Foreign doctors 'exploited' by three Midlands NHS trusts and used as 'cheap labour'

261023 - FOREIGN DOCTORS - ITV News Central - Lynne Cameron/PA Wire - Ellen Knight
Credit: Lynne Cameron/PA Wire

Several NHS trusts in the Midlands have been accused of using foreign doctors as "cheap labour", with training schemes branded "exploitative", an investigation has found.

Foreign doctors are able to work at English hospital trusts for two years as fellows, to gain experience to implement in their home countries.

An investigation by the British Medical Journal (BMJ) claims some fellows are paid less than other employees, and are given fewer benefits.

Since the scheme began in 2009 there have been almost 7,000 trainees from countries such as Pakistan, India, Sri Lanka, Egypt, Nigeria and Saudi Arabia.

The BMJ said it found an agreement between the College of Physicians and Surgeons Pakistan (CPSP) with University Hospitals Birmingham NHS Foundation Trust (UHB), Dudley Group NHS Foundation Trust, and Walsall Healthcare NHS Trust.

Queen Elizabeth Hospital, Birmingham Credit: PA Images

This agreement led to trainees being paid less than trust-employed workers.

The investigation claims senior fellows from Pakistan who worked at UHB as grade three specialty trainee (ST3) registrars or above were paid a stipend of between £2,700 and £3,600 a month by CPSP, which is the equivalent of £32,400 to £43,200 tax-free a year.

They are not guaranteed overtime pay or pay for on-call work.

The BMJ said UHB would not confirm the exact equivalent salary details, but, according to NHS payscales, ST3 doctors employed by the trust were paid £51,017 in 2022/23 and £55,328 a year in 2023/24 as a basic gross salary, excluding any overtime or enhanced hours payments.

One consultant claimed UHB was using fellows as "cheap labour."

Another senior medic at the trust praised the scheme for its training opportunities, but highlighted a lack of equal pay and rights.

But UHB said that it was not representative to compare the two pay scales.

It said the BMJ had compared the net tax-free pay for international training fellows to the gross pay on an ST3 NHS doctor.

The Trust said that the net pay for an ST3, after taxes and student loan assumptions, could be around £2,670 which they said was ‘reasonably equivalent’.

A spokesperson for the Academy of Medical Royal Colleges said:

"The issues the BMJ is raising here are very concerning. All doctors should be paid the correct rate for their work, regardless of whether they are on the MTI scheme or not.

"But this is a matter between the doctor and the NHS organisation that employs them."

Under the uncovered deal, fellows at UHB also do not get paid parental leave, the BMJ claimed.

One doctor told the investigation she was sent home when she revealed news of her pregnancy.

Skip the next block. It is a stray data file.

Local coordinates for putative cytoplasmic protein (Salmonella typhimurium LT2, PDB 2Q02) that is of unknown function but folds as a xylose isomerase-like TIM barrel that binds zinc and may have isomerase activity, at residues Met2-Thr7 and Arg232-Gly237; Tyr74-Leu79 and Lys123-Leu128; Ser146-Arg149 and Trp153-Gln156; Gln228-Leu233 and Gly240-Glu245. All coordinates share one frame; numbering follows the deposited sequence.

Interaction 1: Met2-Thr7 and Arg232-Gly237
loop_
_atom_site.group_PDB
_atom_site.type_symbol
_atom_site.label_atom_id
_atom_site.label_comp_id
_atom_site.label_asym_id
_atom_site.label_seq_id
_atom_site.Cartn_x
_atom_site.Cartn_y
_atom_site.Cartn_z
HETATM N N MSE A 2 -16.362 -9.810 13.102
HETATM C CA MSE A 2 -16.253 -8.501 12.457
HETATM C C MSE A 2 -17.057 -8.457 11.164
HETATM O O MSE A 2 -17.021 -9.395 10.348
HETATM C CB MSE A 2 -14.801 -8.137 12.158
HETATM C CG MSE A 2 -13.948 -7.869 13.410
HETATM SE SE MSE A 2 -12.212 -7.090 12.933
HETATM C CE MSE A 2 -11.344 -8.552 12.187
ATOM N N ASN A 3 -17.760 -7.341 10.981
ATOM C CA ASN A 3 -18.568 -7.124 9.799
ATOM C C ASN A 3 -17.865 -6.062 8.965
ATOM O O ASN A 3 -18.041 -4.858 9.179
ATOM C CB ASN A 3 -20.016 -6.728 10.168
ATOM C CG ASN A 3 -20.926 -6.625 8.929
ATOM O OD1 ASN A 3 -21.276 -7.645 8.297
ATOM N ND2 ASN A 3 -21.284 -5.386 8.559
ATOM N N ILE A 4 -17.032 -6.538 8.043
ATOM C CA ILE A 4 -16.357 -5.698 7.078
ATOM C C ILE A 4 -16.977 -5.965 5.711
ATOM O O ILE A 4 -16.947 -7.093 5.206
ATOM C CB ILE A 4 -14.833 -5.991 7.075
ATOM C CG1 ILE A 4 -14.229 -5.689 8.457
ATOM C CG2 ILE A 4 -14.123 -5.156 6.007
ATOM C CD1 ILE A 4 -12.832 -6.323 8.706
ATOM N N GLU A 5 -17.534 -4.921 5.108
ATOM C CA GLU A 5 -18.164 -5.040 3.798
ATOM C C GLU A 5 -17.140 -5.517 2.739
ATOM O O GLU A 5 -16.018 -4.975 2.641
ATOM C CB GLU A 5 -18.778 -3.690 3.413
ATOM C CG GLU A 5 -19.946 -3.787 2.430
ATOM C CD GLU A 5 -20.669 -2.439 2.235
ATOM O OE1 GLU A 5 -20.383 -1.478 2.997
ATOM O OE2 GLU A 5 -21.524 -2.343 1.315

"One lady from the international team seemed angry and said “we don’t expect you guys to get pregnant while you’re here” and that my fellowship would be terminated," she said: "It was a shock to me how she spoke."

Michael Newman, an employment lawyer at law firm Leigh Day, told the BMJ that by law, every worker is entitled to maternity leave after they begin employment.

He added that they are also entitled to statutory maternity pay after 26 weeks of employment.

Mr Newman described the conditions of the scheme as "exploitative."

Walsall Manor Hospital is part of the Walsall Healthcare NHS Trust. Credit: PA

In light of the BMJ investigation, the CPSP says they will review and overhaul some guidelines, but added that the scheme has improved healthcare in Pakistan.

A spokesperson for UHB said the programme "undoubtedly benefits the NHS system, but in return it benefits the overseas healthcare structure."

They said:

"Programmes which encourage the upskilling of medical practitioners from countries with less-developed healthcare systems have been described by the WHO as a ‘brain gain and not a brain drain.'"

Diane Wake, chief executive of the Dudley Group NHS Foundation Trust, told the BMJ the trust was "not responsible for [staff] renumeration" as the trust "[does] not directly employ staff who are a part of the medical trainee scheme.

She said:

"Our trust has not received any concerns from our MTI colleagues, however, should they have any that they would like to raise with us directly, we would be more than happy to look into them."

She added that any overtime would be paid at the bank rates used for all trust medical staff and that fellows all receive 28 days free accommodation on arrival.

Walsall Healthcare NHS Trust said it has recruited three MTI fellows under the CPSP scheme, who are due to start in November, but does not have any in post at present.

A spokesperson said: "The job description, person specification and rota patterns have been reviewed and approved by the dean."

An NHS spokesperson said:

"While the salary of these positions is agreed between the individual trust and their international partner, fellows play an important role in treating NHS patients at the same time as learning new advanced clinical skills in a high-quality and fair learning environment, before returning to their home country."

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